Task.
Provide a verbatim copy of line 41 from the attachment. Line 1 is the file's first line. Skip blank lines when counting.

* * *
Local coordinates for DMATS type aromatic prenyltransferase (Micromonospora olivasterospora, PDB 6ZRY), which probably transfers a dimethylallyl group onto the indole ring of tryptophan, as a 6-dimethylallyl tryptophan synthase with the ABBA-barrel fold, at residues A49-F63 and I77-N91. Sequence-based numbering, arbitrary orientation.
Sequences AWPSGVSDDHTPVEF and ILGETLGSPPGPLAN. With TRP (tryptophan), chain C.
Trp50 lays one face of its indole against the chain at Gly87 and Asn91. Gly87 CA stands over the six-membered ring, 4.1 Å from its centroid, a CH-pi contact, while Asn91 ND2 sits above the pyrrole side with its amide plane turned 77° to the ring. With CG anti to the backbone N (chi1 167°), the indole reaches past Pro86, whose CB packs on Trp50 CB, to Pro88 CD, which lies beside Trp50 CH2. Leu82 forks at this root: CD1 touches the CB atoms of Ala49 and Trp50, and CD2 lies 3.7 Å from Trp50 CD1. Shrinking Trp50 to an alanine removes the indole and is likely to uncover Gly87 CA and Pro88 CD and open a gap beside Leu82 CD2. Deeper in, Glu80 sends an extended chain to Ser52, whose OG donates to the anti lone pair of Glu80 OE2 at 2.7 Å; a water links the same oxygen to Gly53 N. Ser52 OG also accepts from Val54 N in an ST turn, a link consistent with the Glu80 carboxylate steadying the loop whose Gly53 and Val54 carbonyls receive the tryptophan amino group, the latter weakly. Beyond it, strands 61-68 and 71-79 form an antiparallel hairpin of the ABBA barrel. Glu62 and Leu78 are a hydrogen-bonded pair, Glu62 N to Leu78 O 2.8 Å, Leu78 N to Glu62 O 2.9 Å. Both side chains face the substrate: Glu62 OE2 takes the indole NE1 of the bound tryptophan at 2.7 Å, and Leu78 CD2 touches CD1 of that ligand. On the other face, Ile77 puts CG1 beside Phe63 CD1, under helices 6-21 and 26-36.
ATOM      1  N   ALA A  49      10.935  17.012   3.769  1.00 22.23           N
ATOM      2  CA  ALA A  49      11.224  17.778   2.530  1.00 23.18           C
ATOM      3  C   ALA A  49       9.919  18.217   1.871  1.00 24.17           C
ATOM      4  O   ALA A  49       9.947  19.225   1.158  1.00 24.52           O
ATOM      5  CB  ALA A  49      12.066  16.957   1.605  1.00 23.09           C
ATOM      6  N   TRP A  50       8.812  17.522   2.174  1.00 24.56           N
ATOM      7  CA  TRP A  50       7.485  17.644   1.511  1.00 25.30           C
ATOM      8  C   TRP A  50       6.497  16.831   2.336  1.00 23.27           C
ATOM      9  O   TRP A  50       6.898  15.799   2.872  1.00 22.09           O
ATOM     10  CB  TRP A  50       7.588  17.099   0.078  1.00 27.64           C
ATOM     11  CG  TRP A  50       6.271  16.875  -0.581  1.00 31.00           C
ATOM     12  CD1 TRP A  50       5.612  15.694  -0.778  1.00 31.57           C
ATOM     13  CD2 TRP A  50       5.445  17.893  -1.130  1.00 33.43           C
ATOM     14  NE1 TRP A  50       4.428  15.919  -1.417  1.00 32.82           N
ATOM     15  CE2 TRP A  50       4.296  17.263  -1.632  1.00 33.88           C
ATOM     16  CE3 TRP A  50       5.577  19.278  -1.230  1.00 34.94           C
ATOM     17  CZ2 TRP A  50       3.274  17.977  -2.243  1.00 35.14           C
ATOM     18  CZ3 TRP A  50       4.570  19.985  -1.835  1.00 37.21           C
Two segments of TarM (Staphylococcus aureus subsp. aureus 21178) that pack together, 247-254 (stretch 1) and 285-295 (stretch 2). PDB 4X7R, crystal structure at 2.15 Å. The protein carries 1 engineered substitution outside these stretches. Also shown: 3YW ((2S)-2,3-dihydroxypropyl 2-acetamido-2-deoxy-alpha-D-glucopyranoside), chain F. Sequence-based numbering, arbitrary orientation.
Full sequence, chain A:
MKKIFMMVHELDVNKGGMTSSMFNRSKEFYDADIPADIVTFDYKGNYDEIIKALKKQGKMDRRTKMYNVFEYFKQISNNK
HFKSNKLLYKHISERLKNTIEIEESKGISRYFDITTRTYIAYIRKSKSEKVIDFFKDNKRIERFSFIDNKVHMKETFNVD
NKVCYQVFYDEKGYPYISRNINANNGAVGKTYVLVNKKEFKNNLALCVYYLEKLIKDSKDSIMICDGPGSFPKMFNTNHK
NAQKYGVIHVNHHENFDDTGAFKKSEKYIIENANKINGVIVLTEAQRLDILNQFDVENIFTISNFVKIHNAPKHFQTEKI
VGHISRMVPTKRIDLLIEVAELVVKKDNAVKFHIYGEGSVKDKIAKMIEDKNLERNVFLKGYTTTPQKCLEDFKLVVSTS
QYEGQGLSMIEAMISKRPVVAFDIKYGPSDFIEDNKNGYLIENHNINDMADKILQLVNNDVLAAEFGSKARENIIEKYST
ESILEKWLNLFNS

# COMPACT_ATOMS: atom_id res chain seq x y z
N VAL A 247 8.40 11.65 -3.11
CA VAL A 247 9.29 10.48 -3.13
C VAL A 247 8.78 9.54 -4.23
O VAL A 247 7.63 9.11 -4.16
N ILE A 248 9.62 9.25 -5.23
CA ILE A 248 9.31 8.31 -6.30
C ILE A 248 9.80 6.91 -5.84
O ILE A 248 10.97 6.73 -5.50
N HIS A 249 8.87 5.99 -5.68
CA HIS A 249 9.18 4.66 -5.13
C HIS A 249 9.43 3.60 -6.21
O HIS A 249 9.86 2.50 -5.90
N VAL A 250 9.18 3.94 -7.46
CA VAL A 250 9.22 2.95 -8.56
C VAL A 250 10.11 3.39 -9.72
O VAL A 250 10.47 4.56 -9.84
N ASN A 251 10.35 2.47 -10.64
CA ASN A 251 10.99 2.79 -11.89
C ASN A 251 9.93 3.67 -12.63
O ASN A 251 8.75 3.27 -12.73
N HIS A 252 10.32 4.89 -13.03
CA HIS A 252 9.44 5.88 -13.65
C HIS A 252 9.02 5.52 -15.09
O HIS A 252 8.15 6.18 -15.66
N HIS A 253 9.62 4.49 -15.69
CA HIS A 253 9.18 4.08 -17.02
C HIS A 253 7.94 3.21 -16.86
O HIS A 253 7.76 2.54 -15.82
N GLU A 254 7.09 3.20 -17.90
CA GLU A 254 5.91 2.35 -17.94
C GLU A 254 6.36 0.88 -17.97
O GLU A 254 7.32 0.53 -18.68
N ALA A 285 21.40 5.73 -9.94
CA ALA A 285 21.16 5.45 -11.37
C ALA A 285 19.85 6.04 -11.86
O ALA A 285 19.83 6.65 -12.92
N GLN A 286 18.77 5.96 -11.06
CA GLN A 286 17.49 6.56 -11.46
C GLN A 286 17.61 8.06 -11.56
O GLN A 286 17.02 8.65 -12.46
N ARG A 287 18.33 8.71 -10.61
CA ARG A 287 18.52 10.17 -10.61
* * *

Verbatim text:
CA HIS A 249 9.18 4.66 -5.13